• Tuesday, April 23, 2024
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BusinessDay

IOCs’ exit deals to test Tinubu’s investment drive

FG targets $2.7bn annual revenue from seamless port operations

The planned asset sales by international oil companies to local operators are expected to test President Bola Tinubu’s position as minister of petroleum and his drive to make the country’s oil and gas industry more attractive for investments.

British energy giant Shell announced on Tuesday that it had agreed to sell its Nigerian onshore oil and gas subsidiary, the Shell Petroleum Development Company of Nigeria Limited, to a consortium of five companies known as Renaissance for a total of $2.4 billion. The consortium is made up of four local operators — ND Western, Aradel Energy, First E&P and Waltersmith – and an international firm, Petrolin.

Seplat Energy has been waiting for regulatory approval for its purchase of ExxonMobil’s onshore assets for $1.3 billion since February 2022. Oando recently secured a $800 million loan for the purchase of 100 percent of the shares of Nigerian Agip Oil Company Limited.

The Petroleum Industry Act, signed into law in August 2021 by the then president Muhammadu Buhari, introduced a new requirement that sales or transfers of oil licenses can only proceed after the oil minister has been advised by the regulator.

Experts said the swift approval of Tinubu while ensuring due process and transparency is crucial to attracting new investment and boosting local participation.

The African Energy Chamber (AEC) urged the federal government to take a fast-tracked approach to approving Shell’s asset sale, saying delaying the transaction will only impact the growth of the industry.

“The AEC strongly urges the government of Nigeria to approve the transaction, thereby transferring the onshore assets into the capable hands of the local consortium,” said NJ Ayuk, executive chairman of the AEC. “Local Nigerian companies will lead the next phase of the country’s energy industry transformation and we look forward to the success the consortium will have in the onshore market.”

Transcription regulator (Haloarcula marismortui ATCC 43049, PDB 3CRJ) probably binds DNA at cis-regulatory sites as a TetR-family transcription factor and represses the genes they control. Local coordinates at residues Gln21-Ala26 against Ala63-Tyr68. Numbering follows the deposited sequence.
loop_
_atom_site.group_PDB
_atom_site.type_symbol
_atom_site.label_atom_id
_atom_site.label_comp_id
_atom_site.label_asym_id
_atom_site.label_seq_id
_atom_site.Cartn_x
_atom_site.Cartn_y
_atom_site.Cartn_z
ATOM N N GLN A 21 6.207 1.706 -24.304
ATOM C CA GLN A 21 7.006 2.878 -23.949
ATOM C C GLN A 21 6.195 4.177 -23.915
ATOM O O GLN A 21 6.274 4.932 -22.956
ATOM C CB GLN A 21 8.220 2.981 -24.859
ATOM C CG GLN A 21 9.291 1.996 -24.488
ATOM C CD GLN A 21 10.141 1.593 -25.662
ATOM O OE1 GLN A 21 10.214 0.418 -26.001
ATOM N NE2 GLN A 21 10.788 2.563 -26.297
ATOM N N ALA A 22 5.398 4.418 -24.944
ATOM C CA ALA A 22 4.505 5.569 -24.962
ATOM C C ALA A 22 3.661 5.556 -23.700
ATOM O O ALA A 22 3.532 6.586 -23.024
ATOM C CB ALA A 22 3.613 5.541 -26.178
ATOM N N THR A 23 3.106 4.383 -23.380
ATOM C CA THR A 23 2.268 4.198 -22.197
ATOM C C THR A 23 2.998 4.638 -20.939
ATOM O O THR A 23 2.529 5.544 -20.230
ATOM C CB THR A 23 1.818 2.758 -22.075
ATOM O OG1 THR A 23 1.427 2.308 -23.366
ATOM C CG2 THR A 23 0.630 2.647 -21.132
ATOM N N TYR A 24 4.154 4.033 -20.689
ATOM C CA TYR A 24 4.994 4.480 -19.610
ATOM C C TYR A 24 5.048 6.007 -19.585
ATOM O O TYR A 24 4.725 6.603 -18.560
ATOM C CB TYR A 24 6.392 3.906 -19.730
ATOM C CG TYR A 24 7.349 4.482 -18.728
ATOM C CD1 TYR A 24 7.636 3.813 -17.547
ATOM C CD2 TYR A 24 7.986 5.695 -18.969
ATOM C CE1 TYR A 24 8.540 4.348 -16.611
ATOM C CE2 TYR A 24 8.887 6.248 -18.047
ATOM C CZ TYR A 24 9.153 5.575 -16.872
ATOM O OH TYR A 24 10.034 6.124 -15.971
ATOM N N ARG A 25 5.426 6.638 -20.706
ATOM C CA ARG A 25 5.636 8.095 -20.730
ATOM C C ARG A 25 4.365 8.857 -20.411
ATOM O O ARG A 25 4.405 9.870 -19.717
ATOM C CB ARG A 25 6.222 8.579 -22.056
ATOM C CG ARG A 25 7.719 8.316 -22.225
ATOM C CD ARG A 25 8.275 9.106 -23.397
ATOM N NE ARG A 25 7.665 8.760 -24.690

Uduimoh Itsueli, a former chairman of the Nigerian National Petroleum Company and chairman of Dubril Oil Company Ltd, told BusinessDay in a recent interview that the Nigerian oil industry would be taken over by independents, whether they are Nigerian or foreign independents, because the IOCs are not coming back.

“So, we need to craft the policies so that it can encourage these ones who do not have the same clout as the IOCs. We need to change how we do business. We need to grow our own independents,” he said.

Experts who spoke to BusinessDay said the delay in granting approvals and taking decisions, a constant feature of the Nigerian government’s engagement with oil sector operators, would dampen investment inflow.

Niyi Fagbemle, senior project manager at Sofidam Capital, said there is a need for the federal government to allow the investors to divest just the same way they invested in the country.

He said there should not be a reason for the government to delay the investors, adding that delays would create a negative image for the country.

“Excessively lengthy approval processes could deter local and international investors, further jeopardising the sector’s health. The president needs to act fast,” a senior source who pleaded anonymity said.

Analysts said the immediate past president’s leadership of the oil sector was marked by a slow pace of decision making which needlessly delayed regulatory approvals and ended up frustrating operators.

They said the Buhari years saw business regulations and even critical appointments examined through the narrow lens of ethnicity and policies, and sometimes the counsel of the least informed or qualified but with better access to the president holding sway.

The net effect of Buhari’s leadership of the oil sector is the worst oil production decline in history as well as the quickest flight of investment capital, they added.

Government officials who shout themselves hoarse over ease of doing business, operators say, behave as if they get paid by how thorough they are in frustrating businesses.

Operators say the tone of communication by government regulators and lawmakers with oversight over committees, many with scant knowledge of the sector they pretend to superintend, is often punitive, laced with threats.

Some operators report an aversion for private companies reporting huge profits, forgetting that when private companies succeed, the economy gets bigger as they employ more people, pay more taxes, get involved in more corporate social responsibility and relieve the government of some burden to focus on more urgent areas.

“The decisions made by the Tinubu administration in the coming months regarding the approval of oil major exit deals will be seen as a test of its business acumen and its commitment to creating a stable and predictable investment environment,” Fagbemle said.